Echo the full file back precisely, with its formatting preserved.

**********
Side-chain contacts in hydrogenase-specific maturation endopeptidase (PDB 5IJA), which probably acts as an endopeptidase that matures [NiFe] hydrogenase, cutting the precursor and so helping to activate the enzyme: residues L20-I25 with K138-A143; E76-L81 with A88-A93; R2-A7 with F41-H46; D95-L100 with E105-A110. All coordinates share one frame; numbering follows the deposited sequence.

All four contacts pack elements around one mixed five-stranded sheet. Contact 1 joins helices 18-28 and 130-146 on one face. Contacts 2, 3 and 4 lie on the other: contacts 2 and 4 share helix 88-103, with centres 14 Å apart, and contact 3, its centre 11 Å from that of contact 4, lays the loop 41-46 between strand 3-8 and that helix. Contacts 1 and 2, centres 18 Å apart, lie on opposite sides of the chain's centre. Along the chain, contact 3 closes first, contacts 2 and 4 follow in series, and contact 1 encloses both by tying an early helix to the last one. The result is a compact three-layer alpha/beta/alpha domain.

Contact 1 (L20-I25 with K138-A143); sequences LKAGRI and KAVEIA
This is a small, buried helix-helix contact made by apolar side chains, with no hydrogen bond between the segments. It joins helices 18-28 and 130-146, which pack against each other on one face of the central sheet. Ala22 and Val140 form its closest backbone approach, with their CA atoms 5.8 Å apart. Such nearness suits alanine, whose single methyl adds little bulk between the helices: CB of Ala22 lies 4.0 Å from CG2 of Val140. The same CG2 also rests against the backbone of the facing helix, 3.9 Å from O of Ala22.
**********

Side-chain contacts in hydrogenase-specific maturation endopeptidase (PDB 5IJA), which probably acts as an endopeptidase that matures [NiFe] hydrogenase, cutting the precursor and so helping to activate the enzyme: residues L20-I25 with K138-A143; E76-L81 with A88-A93; R2-A7 with F41-H46; D95-L100 with E105-A110. All coordinates share one frame; numbering follows the deposited sequence.

All four contacts pack elements around one mixed five-stranded sheet. Contact 1 joins helices 18-28 and 130-146 on one face. Contacts 2, 3 and 4 lie on the other: contacts 2 and 4 share helix 88-103, with centres 14 Å apart, and contact 3, its centre 11 Å from that of contact 4, lays the loop 41-46 between strand 3-8 and that helix. Contacts 1 and 2, centres 18 Å apart, lie on opposite sides of the chain's centre. Along the chain, contact 3 closes first, contacts 2 and 4 follow in series, and contact 1 encloses both by tying an early helix to the last one. The result is a compact three-layer alpha/beta/alpha domain.

Contact 1 (L20-I25 with K138-A143); sequences LKAGRI and KAVEIA
This is a small, buried helix-helix contact made by apolar side chains, with no hydrogen bond between the segments. It joins helices 18-28 and 130-146, which pack against each other on one face of the central sheet. Ala22 and Val140 form its closest backbone approach, with their CA atoms 5.8 Å apart. Such nearness suits alanine, whose single methyl adds little bulk between the helices: CB of Ala22 lies 4.0 Å from CG2 of Val140. The same CG2 also rests against the backbone of the facing helix, 3.9 Å from O of Ala22.